The Impact of Social Purpose Organisations on Skills
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The Impact of Social Purpose Organisations on Skills

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A presentation of work on the impact of training in Okehampton and a wider discussion of the challenges and lessons learnt from working with this particular cohort of organisations and people such......

A presentation of work on the impact of training in Okehampton and a wider discussion of the challenges and lessons learnt from working with this particular cohort of organisations and people such as the difficulties in engaging people going through bad times.

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  • 1. The Impact of skills and learning interventions in the Okehampton Area
  • 2. Objectives • To identify and quantify the impact of such interventions on individuals that benefit from skills enhancement activities and training. • To identify and quantify the economic and wider socioeconomic impact at the community level. • Develop and test a robust methodology for demonstrating the socio-economic impact of SPOs.
  • 3. Approach • Return on Investment in Skills (RoIS) • Index of social benefits (IoSB). Informed by NEF National Accounts of well-being questionnaire & the SOUL project • Recruited 3 SPOs – Rochdale Connections Trust (RCT) – Westward Pathfinder (now Ockment Job Club) – BiP (Business Information Point) • Recruited of 64 trainees of which 50 successfully interviewed on two occasions.
  • 4. RoIS • Total cost of providing training by SPOs estimated to be £535,149 • Trainees costs accessing training were £5,825 • Across the three SPOs for individuals the RoIS was 916%. For every £1 of cost incurred by the individual and organisation in the delivery (and participating in) training, the benefit to the individual was £9.16.
  • 5. Range of RoIS to individuals by SPO
  • 6. Return on Investment in Skills Training to individuals by employment status at the time of Interview 1
  • 7. Social Impacts • “I have got some new qualifications, made some friends and hopefully will get a job soon!” (Unemployed trainee). • “The [SPO] trainers were the first people to reflect positively on my business idea and give me confidence to take it forward” (Unemployed trainee). • “… Really helpful on the confidence side, especially setting up a new business with no idea …” (Business trainee) • “Had difficulties getting a job and am now working independently on web development. Opportunity arose out of an enterprise networking event”. (Business trainee) • “Have taken up voluntary work with a children’s charitable business, I met through the training network” (Business trainee)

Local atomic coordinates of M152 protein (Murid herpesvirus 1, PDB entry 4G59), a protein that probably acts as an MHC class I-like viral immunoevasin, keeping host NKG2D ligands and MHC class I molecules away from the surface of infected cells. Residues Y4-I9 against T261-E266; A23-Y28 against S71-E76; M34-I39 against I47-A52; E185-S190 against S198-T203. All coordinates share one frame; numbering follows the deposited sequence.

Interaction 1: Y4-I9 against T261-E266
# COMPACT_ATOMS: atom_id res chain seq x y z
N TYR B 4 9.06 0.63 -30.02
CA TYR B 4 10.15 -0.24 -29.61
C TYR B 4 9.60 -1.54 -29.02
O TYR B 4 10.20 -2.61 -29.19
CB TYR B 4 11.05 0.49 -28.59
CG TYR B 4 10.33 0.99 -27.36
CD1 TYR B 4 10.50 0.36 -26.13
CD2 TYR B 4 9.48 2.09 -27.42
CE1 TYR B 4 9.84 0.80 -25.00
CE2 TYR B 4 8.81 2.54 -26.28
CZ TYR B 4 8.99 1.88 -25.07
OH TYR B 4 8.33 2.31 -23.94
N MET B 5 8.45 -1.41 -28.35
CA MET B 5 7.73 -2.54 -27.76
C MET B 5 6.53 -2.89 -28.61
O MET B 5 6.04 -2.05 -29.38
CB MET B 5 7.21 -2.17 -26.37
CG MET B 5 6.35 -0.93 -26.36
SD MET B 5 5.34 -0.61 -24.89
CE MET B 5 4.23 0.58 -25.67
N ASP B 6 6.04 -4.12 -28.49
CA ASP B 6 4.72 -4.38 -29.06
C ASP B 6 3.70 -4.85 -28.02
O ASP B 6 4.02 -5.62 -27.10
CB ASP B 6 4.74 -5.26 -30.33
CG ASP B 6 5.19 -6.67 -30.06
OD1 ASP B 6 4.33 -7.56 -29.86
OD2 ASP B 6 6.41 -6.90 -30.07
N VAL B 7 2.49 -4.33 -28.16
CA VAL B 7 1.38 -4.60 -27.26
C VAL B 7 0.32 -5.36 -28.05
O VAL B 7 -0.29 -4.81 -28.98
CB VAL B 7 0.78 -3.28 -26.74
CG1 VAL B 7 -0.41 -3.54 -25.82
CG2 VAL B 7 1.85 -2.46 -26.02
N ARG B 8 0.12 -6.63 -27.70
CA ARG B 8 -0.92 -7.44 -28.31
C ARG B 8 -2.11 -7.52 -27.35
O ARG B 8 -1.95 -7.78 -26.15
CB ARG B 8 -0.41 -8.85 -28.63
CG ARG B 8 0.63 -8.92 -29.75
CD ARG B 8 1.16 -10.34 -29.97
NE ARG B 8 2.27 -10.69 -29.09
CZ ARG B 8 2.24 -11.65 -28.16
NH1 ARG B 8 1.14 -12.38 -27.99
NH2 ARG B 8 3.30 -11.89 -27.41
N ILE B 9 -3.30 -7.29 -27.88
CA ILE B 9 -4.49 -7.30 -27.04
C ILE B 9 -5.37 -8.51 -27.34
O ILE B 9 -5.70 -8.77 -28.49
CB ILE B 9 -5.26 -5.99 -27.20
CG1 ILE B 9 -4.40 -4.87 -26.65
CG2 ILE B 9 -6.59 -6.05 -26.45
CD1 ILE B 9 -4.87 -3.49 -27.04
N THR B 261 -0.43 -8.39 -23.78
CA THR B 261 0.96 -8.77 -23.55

• 8. Maximum, minimum and average change of the five dimensions for individuals’ ISoBs
  • 9. Changes in the Index of Social Benefits as a result of skills training from different organisations
  • 10. Changes in Index of Social Benefits as a result of skills training by employment status 0% 5% 10% General Well-Being Attitude Social NetworksTrust and Belonging Well-being with Work/ Training/ Business Unemployed Employed Self-employed All Trainees
  • 11. Recommendations • In the Okehampton context and given limited resources in the first instance, training should be targeted at people who are unemployed and/or aiming to establish their own business. Elsewhere this recommendation would need to be considered within the context of local labour market characteristics. • Longer term training is more effective than stand-alone training (although there is still a role for short, one-off training events). Therefore resources should be targeted towards longer term training. This would also benefit training providers who currently face a series of short term and uncertain funding sources. • Due to the relatively small sample size in this research it is recommended that the impact tool is used on a larger sample. This will aid further refinement and help clarify some of the training impacts reported here. • The impact tool is designed to be relatively easy to use and analysis of data collected has been automated. Nevertheless some resource would be required to train potential users. This would not be expensive.